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FY2025 Budget Supports Biden Administration's Focus on Fairness in the Tax Code

Date: 21 March 2024
US Policy and Regulatory Alert


On Monday, 11 March 2024, the Biden administration released the president’s budget request (PBR) for fiscal year 2025 (FY2025), as well as the “Greenbook” containing explanations of the various revenue proposals in the PBR. The PBR reflects the priorities of the Biden administration, and the Greenbook outlines an array of tax policy and tax administration proposals to help achieve those goals. Pervasive themes include making large corporations and the wealthy pay their fair share, reducing emissions, and creating more equity in the tax code. The Greenbook includes provisions centered on business taxation, international tax reform, individual taxes, energy tax modifications, closing loopholes, tax administration and compliance, and more. The full text of the PBR is available here, a White House fact sheet detailing key provisions is here, and the text of the Greenbook is here

Looking ahead, a number of provisions from the Tax Cuts and Jobs Act (TCJA) and some from the Inflation Reduction Act (IRA) will be expiring at the end of 2025 and 2024, leading to a dramatic tax cliff with respect to current policy. The FY2025 Greenbook may also serve as a starting point for congressional Democrats as they being to develop their priorities for potential tax reform efforts in the next Congress. 

What is in the Greenbook

The FY2025 Greenbook contains a number of proposals included in the Biden administration’s prior versions of the Greenbook that remain a priority.

They include:

  • Raising the corporate tax rate to 28%
  • Increasing the corporate alternative minimum tax from 15% to 21%
  • Increasing the global intangible low-taxed income (GILTI) rate from 10.5% to 21%, and reforming GILTI to make sure Subpart F and GILTI income both are fully taxed
  • Increasing the excise tax on stock repurchases from 1% to 4%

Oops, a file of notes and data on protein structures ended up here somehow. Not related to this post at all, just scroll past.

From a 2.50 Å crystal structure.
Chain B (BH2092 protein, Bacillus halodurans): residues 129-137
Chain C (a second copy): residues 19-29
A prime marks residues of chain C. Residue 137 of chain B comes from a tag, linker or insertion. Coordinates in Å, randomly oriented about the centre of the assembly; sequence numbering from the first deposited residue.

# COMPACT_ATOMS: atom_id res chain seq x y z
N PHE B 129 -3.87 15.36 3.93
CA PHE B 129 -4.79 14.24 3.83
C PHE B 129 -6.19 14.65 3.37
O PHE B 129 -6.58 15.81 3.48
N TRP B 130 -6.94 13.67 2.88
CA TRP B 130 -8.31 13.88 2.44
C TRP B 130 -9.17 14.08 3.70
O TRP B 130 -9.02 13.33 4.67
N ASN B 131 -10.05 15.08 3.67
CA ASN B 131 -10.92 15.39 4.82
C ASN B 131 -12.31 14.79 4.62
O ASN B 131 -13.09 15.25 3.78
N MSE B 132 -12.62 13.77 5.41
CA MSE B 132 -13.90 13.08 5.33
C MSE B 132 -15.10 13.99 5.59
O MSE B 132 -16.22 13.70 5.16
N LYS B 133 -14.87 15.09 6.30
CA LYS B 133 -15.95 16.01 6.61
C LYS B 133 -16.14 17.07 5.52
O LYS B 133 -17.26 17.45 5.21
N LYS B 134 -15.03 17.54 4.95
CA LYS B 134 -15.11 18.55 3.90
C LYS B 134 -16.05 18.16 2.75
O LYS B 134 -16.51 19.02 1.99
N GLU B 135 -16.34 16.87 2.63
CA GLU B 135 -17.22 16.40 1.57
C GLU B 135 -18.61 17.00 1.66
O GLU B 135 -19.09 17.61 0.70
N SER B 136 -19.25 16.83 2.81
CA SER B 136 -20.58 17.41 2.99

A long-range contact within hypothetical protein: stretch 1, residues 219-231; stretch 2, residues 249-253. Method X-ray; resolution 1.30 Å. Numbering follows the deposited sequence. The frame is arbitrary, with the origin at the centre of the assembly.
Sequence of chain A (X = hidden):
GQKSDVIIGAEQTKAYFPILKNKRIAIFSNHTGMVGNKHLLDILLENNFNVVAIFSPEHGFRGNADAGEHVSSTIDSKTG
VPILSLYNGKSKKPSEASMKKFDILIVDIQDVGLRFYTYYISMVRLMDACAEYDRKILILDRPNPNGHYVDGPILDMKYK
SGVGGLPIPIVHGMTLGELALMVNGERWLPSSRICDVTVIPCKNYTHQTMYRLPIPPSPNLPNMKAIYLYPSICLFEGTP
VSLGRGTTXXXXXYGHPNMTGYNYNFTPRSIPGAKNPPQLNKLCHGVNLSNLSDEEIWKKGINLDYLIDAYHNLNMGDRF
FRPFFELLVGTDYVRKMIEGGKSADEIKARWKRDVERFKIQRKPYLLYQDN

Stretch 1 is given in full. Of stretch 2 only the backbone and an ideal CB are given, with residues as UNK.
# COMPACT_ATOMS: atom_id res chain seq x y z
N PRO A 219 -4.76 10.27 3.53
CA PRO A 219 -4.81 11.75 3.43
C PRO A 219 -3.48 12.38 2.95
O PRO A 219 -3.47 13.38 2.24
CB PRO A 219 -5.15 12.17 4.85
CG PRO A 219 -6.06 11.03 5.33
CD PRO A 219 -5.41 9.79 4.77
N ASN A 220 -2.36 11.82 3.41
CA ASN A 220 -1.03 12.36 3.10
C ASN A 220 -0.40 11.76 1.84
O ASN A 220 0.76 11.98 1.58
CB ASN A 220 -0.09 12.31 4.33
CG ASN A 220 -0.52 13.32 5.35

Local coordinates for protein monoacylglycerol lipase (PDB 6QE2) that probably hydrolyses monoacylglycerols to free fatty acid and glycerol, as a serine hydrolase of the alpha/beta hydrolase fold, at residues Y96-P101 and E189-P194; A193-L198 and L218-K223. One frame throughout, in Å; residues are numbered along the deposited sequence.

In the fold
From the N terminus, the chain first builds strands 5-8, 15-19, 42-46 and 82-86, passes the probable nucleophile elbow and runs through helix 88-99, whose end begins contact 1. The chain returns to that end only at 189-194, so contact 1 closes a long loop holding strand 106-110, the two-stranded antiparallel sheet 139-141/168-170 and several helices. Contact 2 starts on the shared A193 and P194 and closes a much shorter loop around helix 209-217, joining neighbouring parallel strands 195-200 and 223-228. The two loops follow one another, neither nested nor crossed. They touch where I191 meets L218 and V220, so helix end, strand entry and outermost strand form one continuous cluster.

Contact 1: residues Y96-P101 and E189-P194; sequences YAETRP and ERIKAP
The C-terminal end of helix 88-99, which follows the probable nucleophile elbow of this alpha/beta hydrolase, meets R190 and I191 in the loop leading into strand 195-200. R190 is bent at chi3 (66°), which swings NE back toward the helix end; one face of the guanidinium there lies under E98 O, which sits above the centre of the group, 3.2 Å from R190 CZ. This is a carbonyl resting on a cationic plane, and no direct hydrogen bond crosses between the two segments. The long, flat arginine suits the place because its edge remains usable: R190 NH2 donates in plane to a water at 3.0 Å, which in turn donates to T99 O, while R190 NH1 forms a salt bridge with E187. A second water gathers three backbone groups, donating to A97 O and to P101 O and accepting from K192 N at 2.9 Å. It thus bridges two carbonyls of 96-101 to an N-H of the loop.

• Ending corporate tax deductions for employee compensation over US$1 million
  • Various corporate proposals regarding reorganizations, losses, and other items
  • Various proposals aimed at reforming the taxation of partnerships
  • Repealing tax benefits specifically geared toward fossil fuels
  • Tax incentives to locate jobs and businesses in the US
  • Eliminating tax deductions for shipping jobs overseas
  • Repealing like-kind exchanges for real estate
  • Closing the “S-Corp loophole” that limits payment of employment taxes on sub-S income
  • Restoring the COVID-19 era child tax credit regime
  • Enhancing the earned income tax credit for low-paid workers not raising a child in their home
  • Making permanent the IRA’s expansion of the premium tax credit
  • Increasing the minimum number of hours worked by an individual in the first year of service to become eligible for the Work Opportunity Tax Credit from 120 to 400
  • Extending all TCJA middle-class tax cuts and paying for them by increasing taxes on corporations and the wealthy
  • Imposing a 25% minimum tax on persons with wealth over US$100 million
  • Increasing the top tax rate to 39.6% for single taxpayers making over US$400,000 per year and married filing jointly taxpayers making over US$450,000 per year
  • Taxing all income, including capital gains, at the top ordinary income rate of 39.6% for taxpayers making over US$1 million per year
  • Ending step-up in basis for gains exceeding US$5 million per person and US$10 million for couples
  • Taxing gains on inherited property if it is not donated to charity, with protections for inherited family-owned farms and businesses
  • Increasing the Medicare tax rate on those making over $400,000 from 3.8% to 5%
  • Ending carried interest
  • Clamping down on the tax treatment of private placement life insurance